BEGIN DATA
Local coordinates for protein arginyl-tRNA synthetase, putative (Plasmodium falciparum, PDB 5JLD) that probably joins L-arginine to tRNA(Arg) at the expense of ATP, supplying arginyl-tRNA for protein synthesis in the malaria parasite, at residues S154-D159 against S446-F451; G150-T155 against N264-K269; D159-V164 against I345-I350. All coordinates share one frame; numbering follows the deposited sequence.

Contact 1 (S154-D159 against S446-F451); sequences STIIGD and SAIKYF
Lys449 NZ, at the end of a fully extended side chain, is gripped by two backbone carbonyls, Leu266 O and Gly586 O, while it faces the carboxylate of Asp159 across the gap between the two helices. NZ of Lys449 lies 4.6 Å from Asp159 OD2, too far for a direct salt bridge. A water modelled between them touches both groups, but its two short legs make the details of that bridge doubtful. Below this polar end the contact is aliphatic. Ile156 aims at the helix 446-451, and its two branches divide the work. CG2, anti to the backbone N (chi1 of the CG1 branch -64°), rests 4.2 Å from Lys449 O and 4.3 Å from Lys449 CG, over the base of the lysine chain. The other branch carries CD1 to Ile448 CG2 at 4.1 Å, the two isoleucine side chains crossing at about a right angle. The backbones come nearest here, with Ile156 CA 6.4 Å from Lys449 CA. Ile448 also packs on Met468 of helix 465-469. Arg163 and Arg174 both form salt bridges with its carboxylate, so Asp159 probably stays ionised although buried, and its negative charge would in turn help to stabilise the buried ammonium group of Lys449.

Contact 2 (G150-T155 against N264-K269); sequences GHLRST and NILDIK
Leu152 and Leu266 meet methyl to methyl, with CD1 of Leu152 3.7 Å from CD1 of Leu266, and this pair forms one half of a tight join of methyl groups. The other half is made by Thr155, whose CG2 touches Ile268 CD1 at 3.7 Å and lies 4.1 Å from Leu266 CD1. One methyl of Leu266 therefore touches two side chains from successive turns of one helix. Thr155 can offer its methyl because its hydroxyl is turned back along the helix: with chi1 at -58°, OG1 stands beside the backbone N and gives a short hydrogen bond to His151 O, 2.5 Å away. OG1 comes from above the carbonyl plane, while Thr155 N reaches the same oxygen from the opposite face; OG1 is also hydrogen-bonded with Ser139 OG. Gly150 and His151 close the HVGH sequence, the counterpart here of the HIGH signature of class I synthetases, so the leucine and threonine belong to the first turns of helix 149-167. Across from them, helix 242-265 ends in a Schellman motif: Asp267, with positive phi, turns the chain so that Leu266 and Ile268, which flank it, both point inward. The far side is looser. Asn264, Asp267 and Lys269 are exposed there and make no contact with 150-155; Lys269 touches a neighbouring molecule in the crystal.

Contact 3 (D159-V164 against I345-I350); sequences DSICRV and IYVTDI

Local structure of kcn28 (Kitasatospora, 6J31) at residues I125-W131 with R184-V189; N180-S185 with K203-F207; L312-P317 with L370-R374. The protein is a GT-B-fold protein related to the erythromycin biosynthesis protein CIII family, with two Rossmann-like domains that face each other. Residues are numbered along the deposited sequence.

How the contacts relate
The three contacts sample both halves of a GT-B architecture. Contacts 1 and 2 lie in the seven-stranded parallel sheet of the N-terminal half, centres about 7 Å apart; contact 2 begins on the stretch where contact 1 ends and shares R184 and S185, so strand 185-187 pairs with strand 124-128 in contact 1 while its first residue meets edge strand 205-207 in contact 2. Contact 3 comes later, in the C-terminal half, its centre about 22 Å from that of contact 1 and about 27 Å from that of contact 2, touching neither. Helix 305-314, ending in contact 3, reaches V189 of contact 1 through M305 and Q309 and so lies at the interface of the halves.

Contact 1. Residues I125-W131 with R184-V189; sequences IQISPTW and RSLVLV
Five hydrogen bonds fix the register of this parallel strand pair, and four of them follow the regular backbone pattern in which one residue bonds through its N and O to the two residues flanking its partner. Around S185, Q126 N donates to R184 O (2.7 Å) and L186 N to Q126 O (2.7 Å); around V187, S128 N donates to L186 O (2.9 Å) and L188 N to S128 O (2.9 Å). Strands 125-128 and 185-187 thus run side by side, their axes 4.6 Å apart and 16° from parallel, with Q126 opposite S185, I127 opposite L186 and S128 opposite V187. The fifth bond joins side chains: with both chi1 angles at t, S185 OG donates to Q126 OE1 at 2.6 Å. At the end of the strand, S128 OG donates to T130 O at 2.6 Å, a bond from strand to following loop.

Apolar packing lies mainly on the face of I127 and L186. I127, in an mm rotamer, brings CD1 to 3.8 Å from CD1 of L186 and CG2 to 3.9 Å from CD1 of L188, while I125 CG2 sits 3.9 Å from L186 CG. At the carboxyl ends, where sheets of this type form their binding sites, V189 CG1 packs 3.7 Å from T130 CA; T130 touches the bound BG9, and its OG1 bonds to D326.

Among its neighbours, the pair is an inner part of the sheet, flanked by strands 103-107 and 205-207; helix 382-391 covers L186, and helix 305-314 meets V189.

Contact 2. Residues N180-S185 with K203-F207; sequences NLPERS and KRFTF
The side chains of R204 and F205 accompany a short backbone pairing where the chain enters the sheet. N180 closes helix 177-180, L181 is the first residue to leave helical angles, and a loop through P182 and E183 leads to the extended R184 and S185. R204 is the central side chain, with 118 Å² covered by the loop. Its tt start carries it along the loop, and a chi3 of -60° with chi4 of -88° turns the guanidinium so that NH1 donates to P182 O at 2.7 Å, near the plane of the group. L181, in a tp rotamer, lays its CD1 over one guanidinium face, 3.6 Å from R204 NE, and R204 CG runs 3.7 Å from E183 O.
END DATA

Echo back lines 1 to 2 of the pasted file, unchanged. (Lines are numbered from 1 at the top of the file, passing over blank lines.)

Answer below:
Local coordinates for protein arginyl-tRNA synthetase, putative (Plasmodium falciparum, PDB 5JLD) that probably joins L-arginine to tRNA(Arg) at the expense of ATP, supplying arginyl-tRNA for protein synthesis in the malaria parasite, at residues S154-D159 against S446-F451; G150-T155 against N264-K269; D159-V164 against I345-I350. All coordinates share one frame; numbering follows the deposited sequence.

Contact 1 (S154-D159 against S446-F451); sequences STIIGD and SAIKYF